While I’m stuck in home for the foreseeable, I’ve been trying to make the most of my time by using it for some learning instead of simply setting new personal records for how many hours of Netflix and YouTube I can watch in a single month. One of the things I decided to work on was creating a Mastodon client. If you aren’t familiar with Mastodon, it’s a social network most likened to Twitter. Instead of being centralized, though, Mastodon is federated, meaning different people can run their own “instance” of Mastodon, and through federation they can interact with other instances. This is cool for a a few reasons, not the least of which is that if there’s an instance with terrible policies letting their users post all sorts of toxic garbage, an instance administrator can simply opt to not federate with that instance, meaning that users from the instances are effectively cut off from one another. You can check out my own Mastodon profile that I link to on this blog which is hosted by SDF.

As I mentioned in my last post, I’m not much for making frontend interfaces so it only made sense that I’d make a CLI-based client. Note that this is by no means an original idea; I was actually inspired by the tootstream client that I regularly use. tootstream is written in Python, and I thought about making my own client in Python as well given that it’s a super fun language. I also thought about writing it in PowerShell since I have a lot of experience with it. Ultimately, though, I did the exact opposite and started working on it in Go since it’s always seemed like a really interesting language that people enjoy but that I’ve never had cause to use. I thought it would be a good learning experience to work with a compiled, statically typed language instead of the interpretted languages that I’m already (decently) experienced with. This is why I ended up stumbling across JSON-to-Go. It’s also been good experience with work with a slightly lower level language than whta I typically use; to say the least, getting back a byte array from my first HTTP GET request wasn’t something I expected.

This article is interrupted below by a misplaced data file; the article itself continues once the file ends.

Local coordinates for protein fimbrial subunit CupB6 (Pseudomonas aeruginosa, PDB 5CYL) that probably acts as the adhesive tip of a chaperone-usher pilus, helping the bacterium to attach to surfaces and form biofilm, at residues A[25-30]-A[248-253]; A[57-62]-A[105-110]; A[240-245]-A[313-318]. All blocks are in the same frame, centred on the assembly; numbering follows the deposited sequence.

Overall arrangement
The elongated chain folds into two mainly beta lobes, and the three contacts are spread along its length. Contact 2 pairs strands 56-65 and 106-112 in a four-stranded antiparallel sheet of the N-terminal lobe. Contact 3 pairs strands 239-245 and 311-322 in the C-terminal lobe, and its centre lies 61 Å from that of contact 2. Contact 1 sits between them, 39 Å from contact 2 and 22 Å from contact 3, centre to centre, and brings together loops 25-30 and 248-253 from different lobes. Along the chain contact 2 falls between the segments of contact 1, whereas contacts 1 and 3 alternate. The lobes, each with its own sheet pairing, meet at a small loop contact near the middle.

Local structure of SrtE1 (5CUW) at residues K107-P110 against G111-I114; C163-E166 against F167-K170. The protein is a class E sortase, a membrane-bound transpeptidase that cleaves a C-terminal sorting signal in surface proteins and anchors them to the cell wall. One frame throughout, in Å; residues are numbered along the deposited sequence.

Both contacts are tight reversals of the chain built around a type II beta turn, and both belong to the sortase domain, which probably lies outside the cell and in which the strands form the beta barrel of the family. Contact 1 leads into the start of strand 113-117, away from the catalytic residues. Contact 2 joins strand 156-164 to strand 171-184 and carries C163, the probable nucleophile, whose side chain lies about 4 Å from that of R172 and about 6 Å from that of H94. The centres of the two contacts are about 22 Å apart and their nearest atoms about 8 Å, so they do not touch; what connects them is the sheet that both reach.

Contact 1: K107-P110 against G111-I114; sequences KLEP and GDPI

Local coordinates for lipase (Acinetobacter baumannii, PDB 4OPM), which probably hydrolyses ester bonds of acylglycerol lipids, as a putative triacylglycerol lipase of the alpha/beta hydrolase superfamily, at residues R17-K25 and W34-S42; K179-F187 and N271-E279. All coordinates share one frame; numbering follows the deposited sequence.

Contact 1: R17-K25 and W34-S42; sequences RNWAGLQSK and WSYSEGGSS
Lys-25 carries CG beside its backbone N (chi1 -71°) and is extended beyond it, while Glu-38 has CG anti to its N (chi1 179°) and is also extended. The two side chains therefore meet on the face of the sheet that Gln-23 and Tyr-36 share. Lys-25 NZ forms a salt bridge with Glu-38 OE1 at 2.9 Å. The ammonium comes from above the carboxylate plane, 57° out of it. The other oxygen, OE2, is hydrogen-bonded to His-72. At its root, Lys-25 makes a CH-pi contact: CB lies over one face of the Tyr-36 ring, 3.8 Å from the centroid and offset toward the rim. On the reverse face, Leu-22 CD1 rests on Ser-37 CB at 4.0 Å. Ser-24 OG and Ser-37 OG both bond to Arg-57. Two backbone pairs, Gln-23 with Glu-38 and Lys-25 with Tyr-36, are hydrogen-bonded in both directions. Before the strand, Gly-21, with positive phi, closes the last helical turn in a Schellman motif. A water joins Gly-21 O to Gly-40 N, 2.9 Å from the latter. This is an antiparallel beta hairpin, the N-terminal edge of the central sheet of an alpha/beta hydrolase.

I kicked off development of the client this weekend since, being a long weekend, I have even more free time than usual. It’s been quite the learning experience, and while I’ve felt frustrated at times it’s also been very rewarding. Luckily there’s a good bit of documentation and resources out there for Go so that I could look up what I needed without too much pain. The one thing I struggled with finding was how to create an HTTP client in Go that I could POST with that had both headers and form data; that might be a good post for another day.

For my own sanity, I spun up a GitHub repository for my project. It’s still extremely early, and I wouldn’t recommend anyone else try using it yet. Right before firing up this post, I managed to get my first toot posted with it followed shortly by one with corrected formatting. I think next will be displaying the Home and Local timelines, followed by being able to favorite, boost, and reply to those statuses. Suffice to say, there’s a lot of work left to do.

I also think this has been a good experience so far with maybe tempering my expectations a little when learning new programming langauges (or learning anything really.) I often endeavor to learn a new language only to not make the progress I think that I should be making, get frustrated, and then give up since I’m doing it for myself rather than because I’m required to for my job or anything like that. In this case it’s been nice to just sit down for a little bit, work on a tiny piece of code, make some incremental progress, and take things at a leisurely paace. If I get stuck, I simply do something else for a little while. As I remembered being the case back in college when I was taking Computer Science classes, the best way to overcome a hurdle in programming often is to stop looking at the problem; I’ve had ideas for solutions pop into my head at all sorts of random times.

Maybe by the time the quarantine is over I’ll have a fully function client!